How to Be Productive Outside of Work
Are you stuck in a cycle of going to work, coming home, doing chores, sleeping, then doing it all over again?
It’s only natural that our lives fall into routines and patterns, but at some point, we get tired of the routine. We have other, personal goals that we sometimes put off until the timing is better, or until we feel like it. Maybe you really wanted to get in shape and have a good workout routine. Maybe you wanted to start a blog or write a book. Whatever it is, there’s no time like the present — it’s time to work it back into our lives!
The Daily Muse has “9 Ways to Be Productive Outside of Work,” and all of them are sure to help you get back on track. When we’re at work, we want to make sure we’re giving our best, but sometimes we lose track of our personal projects. All of these tips will help you make more time for them. I’ve picked out a few of my favorites for you:
- “Use Your Commute.” I love using my commute — it always feels great when you realize you just squeezed in an extra 40 minutes of work on your own projects. I commute in on the train, so that certainly helps, but for those of you traveling in your car, Daily Muse Contributor Adrian Granzella Larssen says you can still use the time wisely: “If you drive, turn off the radio and listen to a podcast or language tapes, or put in your Bluetooth and make phone calls you’ve been putting off instead.”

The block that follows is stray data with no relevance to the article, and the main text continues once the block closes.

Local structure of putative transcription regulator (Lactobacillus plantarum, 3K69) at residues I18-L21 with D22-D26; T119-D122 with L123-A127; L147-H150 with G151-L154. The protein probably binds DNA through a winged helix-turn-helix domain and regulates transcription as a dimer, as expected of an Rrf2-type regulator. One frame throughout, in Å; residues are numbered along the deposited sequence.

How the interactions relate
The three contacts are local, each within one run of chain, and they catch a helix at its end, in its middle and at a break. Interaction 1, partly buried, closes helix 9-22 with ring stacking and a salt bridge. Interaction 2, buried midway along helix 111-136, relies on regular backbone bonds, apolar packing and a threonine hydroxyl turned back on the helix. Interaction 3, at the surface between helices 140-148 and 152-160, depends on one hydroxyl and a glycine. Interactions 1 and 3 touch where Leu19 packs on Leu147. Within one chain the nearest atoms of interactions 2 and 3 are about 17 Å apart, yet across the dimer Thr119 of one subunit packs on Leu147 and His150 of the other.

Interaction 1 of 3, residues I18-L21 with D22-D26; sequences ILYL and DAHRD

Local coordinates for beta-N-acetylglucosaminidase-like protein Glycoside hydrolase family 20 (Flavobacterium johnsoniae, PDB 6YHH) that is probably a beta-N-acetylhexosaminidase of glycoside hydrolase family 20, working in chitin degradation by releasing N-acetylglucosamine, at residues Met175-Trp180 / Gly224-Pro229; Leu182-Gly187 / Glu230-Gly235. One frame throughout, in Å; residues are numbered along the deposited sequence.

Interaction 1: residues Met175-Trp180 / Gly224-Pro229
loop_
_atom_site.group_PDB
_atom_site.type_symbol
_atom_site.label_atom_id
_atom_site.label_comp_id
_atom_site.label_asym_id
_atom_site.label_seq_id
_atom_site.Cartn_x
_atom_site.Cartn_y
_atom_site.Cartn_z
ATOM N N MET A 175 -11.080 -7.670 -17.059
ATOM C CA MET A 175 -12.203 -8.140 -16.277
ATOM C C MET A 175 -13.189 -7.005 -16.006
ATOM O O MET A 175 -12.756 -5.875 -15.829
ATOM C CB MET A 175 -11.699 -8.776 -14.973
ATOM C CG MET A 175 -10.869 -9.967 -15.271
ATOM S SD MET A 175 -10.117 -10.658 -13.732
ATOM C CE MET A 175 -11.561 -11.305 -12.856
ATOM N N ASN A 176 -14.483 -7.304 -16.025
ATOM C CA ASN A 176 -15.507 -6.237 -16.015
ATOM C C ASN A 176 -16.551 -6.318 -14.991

- “Sneak in Time at Work.” Okay, this might sound bad, but we don’t mean doing personal work when you should be focused on your job. What we mean is using your break times wisely. When you head out for your lunch, carve out some time to do your own thing. I know a lot of writers who use the last half of their lunch break to work on their stories or novels. Doesn’t seem possible? Larssen has another idea: “Don’t want to miss lunch with your co-workers? Arrive early and have your power hour before everyone else gets in.”
- “Get Accountability Partners.” I think this piece of advice is really important. You need to have likeminded friends who will support you in your endeavors — in your career and in your personal life. If a friend only makes fun of you for taking time away from her to do your own work, don’t spend all your time with her. Find those likeminded friends who will help keep you on track. Larssen says, “Having to give an update to others will keep you focused and on your toes, and you’ll get some good tips, too.”
These are just a few of the great tips Larssen offers — you should check them all out here. Still skeptical? Remember that in order to get what you want, you do have to make some sacrifices — including waking up early or skipping an occasional social event. You should strike the balance that’s right for you. There will always up weeks that are better than others, so don’t get discouraged if you aren’t perfect. What are some of your creative ways for getting work done outside of work?